Mota Gur, owner of Baltimore-based Camden Auto Body, spent years battling a recurring payroll discrepency—some of his employees were getting paid for hours they didn’t work.
The problem was that some of the three-shop operation’s 75 employees were “buddy-punching,” or punching in for colleagues before they actually showed up. Some employees were stretching their pay as far as eight hours a week, ripping off the shop and hurting productivity.
After watching his father grapple with the issue for years, Mota Gur’s son, Jacob Gur, who performs administrative duties at the shop and has a background in software development, came up with a solution. His answer: a facial recognition time clock. It sounds futuristic, but it’s available now, and it works.
Today at Camden Auto Body, no staffer can clock in until they show their face to an iPod or iPad that takes their photograph.
—Mota Gur, owner, Camden Auto Body
The new system, implemented last summer, is expected to save the shop thousands of dollars in labor costs each year. It has also boosted productivity and kept employees honest.
“There’s no mistakes,” Mota says. “If it’s not you, it’s not you.”
A Widespread Problem
Mota, a 40-year industry veteran, says the buddy-punching problem is “famous” and widespread. The issue is that an employee’s precise work time cannot be easily tracked or enforced.
“When I’m busy, I really don’t have time to chase anybody,” he says.
He tried various solutions for years and even fired employees for buddy punching, but the issue persisted.
In 2006, Camden moved to an electronic badge swiping system. Mota hoped employees would carry the badges with them, but instead people still left badges with a coworker who would swipe them in or out. The badge system also called for complicated server software that required frequent rebooting. Badges also cost $3 each and would deteriorate and need replacement.
Three years later, the shop switched to a Web-based time clock that used a touch screen and employee pin number. But the system caused problems when the Internet connection didn’t work because employees couldn’t punch in or out. So once again, Mota had a tough time accurately calculating payroll totals.
That’s when Jacob pitched the facial recognition idea and turned it into a business: Fareclock. It required hundreds of thousands in business investment costs and a year in research and development, but in the end it was worth it for Camden. Fareclock usage requires an iPod Touch, iPhone or iPad. From there, shops download an app for free, and pay $25 per month or $250 per year for the online data service.
Once a shop has the service, they can hang or place their screening device wherever they want. Then, each time an employee clocks in, the technology recognizes their face through an algorithm that understands features such as lips, eyes, nose, skin color, and head shape. Payroll data is automatically calculated by the app and stored online, where management can easily access detailed employee information.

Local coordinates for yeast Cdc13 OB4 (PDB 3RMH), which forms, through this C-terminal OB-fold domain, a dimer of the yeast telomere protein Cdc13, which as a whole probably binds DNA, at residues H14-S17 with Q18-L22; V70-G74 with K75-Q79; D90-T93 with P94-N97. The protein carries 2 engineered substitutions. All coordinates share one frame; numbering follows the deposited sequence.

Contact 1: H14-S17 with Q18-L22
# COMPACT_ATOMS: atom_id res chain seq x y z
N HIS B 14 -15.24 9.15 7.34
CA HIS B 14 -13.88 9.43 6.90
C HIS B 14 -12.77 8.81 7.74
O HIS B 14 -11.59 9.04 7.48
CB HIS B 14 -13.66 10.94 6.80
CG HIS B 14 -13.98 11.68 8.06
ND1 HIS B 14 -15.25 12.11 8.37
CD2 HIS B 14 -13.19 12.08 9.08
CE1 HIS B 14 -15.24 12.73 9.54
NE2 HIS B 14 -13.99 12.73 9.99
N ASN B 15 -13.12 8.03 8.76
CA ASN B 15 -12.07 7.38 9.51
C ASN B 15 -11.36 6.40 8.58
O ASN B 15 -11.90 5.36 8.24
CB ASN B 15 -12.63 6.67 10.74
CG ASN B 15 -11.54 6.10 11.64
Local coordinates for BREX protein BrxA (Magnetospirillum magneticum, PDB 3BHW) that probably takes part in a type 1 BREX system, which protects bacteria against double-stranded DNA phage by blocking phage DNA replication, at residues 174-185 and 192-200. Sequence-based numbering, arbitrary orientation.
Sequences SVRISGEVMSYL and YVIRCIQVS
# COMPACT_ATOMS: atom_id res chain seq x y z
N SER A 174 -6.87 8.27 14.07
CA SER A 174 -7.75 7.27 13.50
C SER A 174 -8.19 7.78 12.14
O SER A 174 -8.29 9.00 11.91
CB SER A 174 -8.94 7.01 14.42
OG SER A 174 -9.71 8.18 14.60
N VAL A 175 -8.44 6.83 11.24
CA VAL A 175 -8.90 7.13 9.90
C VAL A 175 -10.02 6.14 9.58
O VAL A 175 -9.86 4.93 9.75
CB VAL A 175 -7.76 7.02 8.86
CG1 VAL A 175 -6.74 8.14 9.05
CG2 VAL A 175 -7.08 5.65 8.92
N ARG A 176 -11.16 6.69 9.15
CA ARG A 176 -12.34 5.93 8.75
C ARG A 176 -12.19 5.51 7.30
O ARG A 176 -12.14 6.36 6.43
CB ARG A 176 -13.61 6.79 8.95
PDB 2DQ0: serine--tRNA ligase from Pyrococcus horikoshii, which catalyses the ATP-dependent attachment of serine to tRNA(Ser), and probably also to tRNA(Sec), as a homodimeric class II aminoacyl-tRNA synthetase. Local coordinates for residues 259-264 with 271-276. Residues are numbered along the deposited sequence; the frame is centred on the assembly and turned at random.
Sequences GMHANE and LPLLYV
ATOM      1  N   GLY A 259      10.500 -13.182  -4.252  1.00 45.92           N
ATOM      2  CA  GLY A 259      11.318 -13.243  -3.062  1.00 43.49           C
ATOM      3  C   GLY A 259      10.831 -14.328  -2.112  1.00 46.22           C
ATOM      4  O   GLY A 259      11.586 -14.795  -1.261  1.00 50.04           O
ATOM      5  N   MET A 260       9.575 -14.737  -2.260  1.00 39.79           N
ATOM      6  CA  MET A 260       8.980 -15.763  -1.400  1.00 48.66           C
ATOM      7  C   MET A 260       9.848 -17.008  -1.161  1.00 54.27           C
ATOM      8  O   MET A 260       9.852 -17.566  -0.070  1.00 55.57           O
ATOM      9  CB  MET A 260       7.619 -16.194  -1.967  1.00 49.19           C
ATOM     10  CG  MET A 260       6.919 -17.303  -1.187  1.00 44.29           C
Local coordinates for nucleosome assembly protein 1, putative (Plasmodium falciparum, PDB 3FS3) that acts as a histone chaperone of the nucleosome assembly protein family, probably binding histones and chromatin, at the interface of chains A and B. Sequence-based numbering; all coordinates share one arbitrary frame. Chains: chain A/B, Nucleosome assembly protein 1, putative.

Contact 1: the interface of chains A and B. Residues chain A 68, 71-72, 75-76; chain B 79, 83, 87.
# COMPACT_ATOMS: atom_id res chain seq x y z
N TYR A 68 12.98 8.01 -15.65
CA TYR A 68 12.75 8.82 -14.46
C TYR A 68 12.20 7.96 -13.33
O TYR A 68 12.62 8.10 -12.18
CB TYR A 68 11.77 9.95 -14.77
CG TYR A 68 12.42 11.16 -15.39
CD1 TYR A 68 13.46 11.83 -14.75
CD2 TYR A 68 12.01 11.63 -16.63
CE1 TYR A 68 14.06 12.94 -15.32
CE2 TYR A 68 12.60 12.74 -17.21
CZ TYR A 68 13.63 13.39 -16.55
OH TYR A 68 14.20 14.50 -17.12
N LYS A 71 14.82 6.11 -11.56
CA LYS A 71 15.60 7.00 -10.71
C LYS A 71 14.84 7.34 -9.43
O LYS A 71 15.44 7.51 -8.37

The system can also operate offline if necessary, which avoids Internet connectivity issues.
Body shop managers or owners can choose from a number of options in facial recognition time-clock technology.
Some time-clock options operate mainly with an Ethernet connection; some require IT-heavy installation, including servers and special software.
Some technology comes with special offers. For example, the Lathem FR700 Face Recognition Time Clock System offers free support for 30 days and can be used in multiple locations. Lathem sells the system.
Some systems have special features. Take the ZK iFace402, sold by ZK Software Inc. It has a high-resolution infrared camera, and its verification speed is less than
Another example is the Compumatic MB 1000, sold by Compumatic Time Recorders Inc. It calculates wage data and automatically controls unauthorized overtime punch rounding.
Buddy-punching is now a thing of the past at Camden Auto Body. The facial recognition software has held employees accountable, saving the company time, money, and headaches.
“Time is money, that’s for sure,” Mota Gur says.
Gur also realized other benefits by installing the system:
Simplifed payroll. He now does payroll in about 10 minutes, when it used to take him up to two hours to complete. The new system automatically totals hours for every employee, whereas the previous system required him to manually count employees’ hours.
Gur can also log in remotely and complete payroll; under the old system, he had to be at the office to finish payroll duties.
Revealed dishonest employees. He learned more about his employees. Many of them resisted Fareclock at first, saying this shows Gur doesn’t trust them. But he stood strong, insisting that this would be useful for the company. The transition to the fail-proof technology exposed dishonest people and practices. For example, Gur had also seen some materials like sandpaper disappear from the shop. It became clear who had integrity problems.
“It’s more credible right now,” Gur says. “You get them to be more honest about things.”